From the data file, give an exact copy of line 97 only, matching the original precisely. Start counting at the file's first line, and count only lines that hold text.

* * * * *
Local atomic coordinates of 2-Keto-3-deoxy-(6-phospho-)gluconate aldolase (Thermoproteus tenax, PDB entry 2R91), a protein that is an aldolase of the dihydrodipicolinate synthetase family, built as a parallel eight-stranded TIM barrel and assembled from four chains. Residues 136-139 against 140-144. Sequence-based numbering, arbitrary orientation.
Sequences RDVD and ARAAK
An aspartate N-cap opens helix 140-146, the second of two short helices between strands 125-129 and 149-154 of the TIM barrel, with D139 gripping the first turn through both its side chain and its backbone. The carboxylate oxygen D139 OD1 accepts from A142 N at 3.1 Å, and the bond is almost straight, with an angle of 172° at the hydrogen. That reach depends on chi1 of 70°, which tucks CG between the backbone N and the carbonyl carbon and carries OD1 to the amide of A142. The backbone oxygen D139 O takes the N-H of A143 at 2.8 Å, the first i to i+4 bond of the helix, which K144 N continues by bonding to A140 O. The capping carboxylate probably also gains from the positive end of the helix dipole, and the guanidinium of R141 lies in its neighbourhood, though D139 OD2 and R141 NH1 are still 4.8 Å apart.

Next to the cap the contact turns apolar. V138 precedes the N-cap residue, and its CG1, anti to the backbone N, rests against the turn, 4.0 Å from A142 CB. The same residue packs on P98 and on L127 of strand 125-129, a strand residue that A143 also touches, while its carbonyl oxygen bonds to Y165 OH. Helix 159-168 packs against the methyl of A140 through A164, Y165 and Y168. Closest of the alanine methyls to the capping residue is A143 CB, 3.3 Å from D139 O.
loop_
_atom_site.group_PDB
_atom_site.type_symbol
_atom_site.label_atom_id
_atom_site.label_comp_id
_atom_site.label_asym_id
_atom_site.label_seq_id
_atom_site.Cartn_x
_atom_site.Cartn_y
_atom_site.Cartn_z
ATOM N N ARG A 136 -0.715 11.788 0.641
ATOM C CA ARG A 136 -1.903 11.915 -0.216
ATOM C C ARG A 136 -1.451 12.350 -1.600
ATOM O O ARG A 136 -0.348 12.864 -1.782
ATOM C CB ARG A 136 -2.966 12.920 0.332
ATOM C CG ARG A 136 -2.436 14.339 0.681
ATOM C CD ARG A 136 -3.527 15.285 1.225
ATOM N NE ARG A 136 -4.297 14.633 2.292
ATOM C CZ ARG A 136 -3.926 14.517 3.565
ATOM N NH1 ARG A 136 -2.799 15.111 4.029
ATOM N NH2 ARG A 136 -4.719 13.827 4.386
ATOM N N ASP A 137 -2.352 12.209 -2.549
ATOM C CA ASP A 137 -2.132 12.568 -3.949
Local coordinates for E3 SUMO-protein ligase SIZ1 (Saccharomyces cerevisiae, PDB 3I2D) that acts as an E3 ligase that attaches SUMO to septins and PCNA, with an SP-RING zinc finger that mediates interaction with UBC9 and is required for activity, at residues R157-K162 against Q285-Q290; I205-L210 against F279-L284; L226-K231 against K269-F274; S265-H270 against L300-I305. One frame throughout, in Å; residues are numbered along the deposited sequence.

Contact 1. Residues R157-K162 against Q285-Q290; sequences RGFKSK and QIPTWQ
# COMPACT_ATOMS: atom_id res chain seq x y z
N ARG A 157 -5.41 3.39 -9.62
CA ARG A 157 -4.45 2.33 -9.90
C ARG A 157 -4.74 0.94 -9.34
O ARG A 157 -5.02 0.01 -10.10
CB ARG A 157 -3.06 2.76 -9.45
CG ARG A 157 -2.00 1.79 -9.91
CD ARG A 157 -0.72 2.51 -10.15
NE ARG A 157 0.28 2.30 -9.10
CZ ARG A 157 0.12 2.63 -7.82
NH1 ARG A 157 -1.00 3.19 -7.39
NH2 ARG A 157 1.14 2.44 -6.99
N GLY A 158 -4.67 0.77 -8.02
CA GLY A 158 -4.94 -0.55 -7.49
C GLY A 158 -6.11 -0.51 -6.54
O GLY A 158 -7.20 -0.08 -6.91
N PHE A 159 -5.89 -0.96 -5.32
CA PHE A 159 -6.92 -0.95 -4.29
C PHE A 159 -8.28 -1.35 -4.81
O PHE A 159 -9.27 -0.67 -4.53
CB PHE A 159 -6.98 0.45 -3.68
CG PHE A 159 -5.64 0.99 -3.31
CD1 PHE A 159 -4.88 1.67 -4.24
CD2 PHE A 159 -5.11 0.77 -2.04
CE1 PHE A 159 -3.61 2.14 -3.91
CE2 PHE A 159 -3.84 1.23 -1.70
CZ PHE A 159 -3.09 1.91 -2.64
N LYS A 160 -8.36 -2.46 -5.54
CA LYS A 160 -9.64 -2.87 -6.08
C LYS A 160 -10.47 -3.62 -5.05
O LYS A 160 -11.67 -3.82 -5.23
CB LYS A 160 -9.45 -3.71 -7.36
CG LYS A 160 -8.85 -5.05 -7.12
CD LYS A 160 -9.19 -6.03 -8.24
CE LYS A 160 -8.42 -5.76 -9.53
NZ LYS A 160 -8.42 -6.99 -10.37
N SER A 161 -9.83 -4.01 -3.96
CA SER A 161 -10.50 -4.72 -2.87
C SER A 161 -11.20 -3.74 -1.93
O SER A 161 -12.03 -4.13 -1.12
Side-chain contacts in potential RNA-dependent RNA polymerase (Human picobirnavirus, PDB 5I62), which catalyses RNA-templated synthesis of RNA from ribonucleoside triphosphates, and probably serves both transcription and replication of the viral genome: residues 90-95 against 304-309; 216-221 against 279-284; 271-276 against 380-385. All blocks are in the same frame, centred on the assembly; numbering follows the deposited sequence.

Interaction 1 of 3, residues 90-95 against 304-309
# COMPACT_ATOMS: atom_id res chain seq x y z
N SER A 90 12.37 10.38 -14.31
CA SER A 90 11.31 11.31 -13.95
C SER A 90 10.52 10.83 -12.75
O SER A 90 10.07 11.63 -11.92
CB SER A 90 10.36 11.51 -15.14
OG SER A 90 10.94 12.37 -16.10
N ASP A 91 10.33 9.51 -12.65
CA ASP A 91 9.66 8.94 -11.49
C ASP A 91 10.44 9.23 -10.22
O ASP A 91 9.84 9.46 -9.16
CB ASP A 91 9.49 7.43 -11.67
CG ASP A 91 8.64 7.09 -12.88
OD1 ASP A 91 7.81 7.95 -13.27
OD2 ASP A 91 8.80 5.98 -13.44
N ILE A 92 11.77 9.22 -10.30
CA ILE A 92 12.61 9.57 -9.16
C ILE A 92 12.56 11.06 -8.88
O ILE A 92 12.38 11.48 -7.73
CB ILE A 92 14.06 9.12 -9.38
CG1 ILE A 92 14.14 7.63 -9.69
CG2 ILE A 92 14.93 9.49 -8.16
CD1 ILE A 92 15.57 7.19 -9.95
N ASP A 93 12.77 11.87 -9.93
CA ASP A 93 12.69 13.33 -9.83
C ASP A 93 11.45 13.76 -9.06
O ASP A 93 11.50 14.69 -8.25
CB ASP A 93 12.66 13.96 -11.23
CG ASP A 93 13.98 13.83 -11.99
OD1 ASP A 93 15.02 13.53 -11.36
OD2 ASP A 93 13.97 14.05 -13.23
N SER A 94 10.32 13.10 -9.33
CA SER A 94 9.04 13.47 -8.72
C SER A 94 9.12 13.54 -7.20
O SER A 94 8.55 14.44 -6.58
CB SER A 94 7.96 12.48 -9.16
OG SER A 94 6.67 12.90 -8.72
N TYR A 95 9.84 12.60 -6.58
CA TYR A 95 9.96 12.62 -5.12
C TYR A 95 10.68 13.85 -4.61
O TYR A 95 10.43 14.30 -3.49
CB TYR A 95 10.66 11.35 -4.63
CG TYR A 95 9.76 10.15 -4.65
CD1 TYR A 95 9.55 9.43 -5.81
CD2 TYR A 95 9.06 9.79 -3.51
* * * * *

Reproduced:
C ASP A 93 11.45 13.76 -9.06